Why Was Rounders a Great Movie for Poker?3 years ago
Watching the movie Rounders is a pleasure for any poker player. Matt Damon and Edward Norton headline the 120 minute movie that was released in 1998. It had a production budget of $12 million and grossed $23 million in the United States. It didn't exactly set records for money earned, yet it retains a loyal following via it’s cult status that, nearly 20 years on, continues to entertain and interest the poker community. There has been talk of a sequel which has the poker community very excited indeed.
Of course the acting throughout the movie is excellent and because it is so believable, we are easily captured by its main plot and various sub-plots. But this alone does not explain the appeal of Rounders. Why is the movie so great for poker? Let’s take a look at some of the reasons Rounders got it so right.
There is a bit of Mike McDermott in all of us
From the very first words of the movie, the main character Mike McDermott, played by Matt Damon, informs of that:
Listen, here’s the thing. If you can’t spot the sucker in your first half hour at the table, then you are the sucker.”
This immediately lets us know McDermott is not the sucker. In fact, he is the shark in most poker situations. But we learn that he has also made a promise to a loved one that he will not play poker anymore, hence his struggle.
Straight away we relate to the main character. How many of us have struggled to explain to someonethat poker is a game of skill and not pure gambling? How many of us have watched as our loved ones looked at us with concern, thinking that as we explain this concept we are, in fact, only kidding ourselves? We have all collected a nice win and told someone about it only for them to view it as a lucky one-off as our inevitable slide towards oblivion continues. We find it incredibly easy to connect to Mike McDermott as we have all faced similar struggles.
Do you know a “Worm”?
You will know someone like Worm, played by Edward Norton, who is carefree, gung-ho, and always needs your help in life and in poker. You feel that you need to watch their back and help them as they are not the best at taking care of themselves.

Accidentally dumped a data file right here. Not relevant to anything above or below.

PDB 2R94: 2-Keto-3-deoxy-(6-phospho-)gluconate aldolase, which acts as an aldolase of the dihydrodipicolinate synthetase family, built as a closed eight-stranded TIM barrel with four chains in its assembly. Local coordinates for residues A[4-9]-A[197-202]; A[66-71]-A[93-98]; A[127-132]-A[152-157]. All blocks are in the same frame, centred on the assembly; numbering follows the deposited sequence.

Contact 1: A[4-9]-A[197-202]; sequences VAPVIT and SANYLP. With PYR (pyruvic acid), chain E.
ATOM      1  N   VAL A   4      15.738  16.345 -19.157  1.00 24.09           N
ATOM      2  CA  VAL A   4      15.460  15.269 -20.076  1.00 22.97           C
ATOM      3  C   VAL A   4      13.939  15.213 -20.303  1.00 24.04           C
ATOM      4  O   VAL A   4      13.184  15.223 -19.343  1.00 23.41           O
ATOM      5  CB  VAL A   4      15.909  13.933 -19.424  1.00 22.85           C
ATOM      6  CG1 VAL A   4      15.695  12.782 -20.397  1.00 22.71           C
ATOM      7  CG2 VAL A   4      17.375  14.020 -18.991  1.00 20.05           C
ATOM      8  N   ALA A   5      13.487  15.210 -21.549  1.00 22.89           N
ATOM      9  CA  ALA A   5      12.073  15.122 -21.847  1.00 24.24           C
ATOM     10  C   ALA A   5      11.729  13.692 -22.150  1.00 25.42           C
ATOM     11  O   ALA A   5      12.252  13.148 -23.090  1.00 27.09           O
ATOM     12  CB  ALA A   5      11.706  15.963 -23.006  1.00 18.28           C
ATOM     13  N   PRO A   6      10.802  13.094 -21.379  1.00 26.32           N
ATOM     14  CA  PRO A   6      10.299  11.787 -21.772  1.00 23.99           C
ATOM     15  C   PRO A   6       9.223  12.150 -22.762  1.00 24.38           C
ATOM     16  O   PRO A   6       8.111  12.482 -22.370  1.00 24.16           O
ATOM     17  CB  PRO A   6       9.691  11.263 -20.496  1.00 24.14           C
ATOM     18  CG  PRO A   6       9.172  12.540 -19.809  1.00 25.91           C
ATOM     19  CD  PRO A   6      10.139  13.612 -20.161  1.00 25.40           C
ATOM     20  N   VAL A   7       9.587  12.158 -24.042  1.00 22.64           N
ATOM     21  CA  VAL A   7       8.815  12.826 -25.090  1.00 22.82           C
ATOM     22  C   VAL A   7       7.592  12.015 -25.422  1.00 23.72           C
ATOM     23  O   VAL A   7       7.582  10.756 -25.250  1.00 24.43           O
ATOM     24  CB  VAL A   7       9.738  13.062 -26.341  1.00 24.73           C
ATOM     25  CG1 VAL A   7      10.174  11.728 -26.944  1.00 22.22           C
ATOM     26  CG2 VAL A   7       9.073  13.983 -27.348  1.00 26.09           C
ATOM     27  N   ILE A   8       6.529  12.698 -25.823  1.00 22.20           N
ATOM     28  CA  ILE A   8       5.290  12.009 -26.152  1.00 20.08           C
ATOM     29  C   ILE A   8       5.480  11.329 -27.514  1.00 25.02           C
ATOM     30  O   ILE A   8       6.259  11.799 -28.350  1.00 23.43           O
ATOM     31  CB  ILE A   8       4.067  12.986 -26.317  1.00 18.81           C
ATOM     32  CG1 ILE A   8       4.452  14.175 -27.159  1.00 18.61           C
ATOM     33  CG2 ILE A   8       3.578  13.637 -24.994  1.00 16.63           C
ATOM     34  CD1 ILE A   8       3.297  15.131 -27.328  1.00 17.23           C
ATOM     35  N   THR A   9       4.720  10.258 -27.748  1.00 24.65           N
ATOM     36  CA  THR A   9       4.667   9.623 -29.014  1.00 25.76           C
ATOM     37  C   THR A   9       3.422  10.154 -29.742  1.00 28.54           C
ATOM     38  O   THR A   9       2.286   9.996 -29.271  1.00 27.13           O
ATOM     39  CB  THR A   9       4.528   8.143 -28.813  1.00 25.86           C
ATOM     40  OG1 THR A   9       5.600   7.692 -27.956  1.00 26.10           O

Rounders captures perfectly that when a poker friend that is down on their luck they might come to you for help. When they ask for a stake, poker etiquette urges you to be sympathetic and remember that if you can help you should help. You often feel obliged to help but you know that they are not necessarily reliable. They are not malicious but your better judgment pulls you back. Then you help them anyway. The movie utilises this risky loyalty as one of its main themes.
You may not know someone like Worm, but you certainly know the devil on your shoulder that urges you to be more reckless than you know is sensible. There is an urge sometimes to take a shot and live a little. There is even a little bit of Worm inside Mike McDermott too, otherwise he would not have taken the shot that had him going busto in the first scene.
Rounders Gives Out Good Lessons
Mike McDermott acts out of character at the beginning of the movie when he loses it all to Teddy KGB, played by John Malkovich, but we all have moments when we make a really bad choice. As it happens, McDermott does everything right in the hand. He reads the action well and the only hand that can beat him turns out to be the hand held by Teddy, it's just a nasty cooler. He loses everything and is destroyed. Rounders lets the public see the downside. You can lose everything even if you do things right if you do not manage your bankroll properly. We note throughout the movie that everything would have been fine if McDermott had managed his bankroll.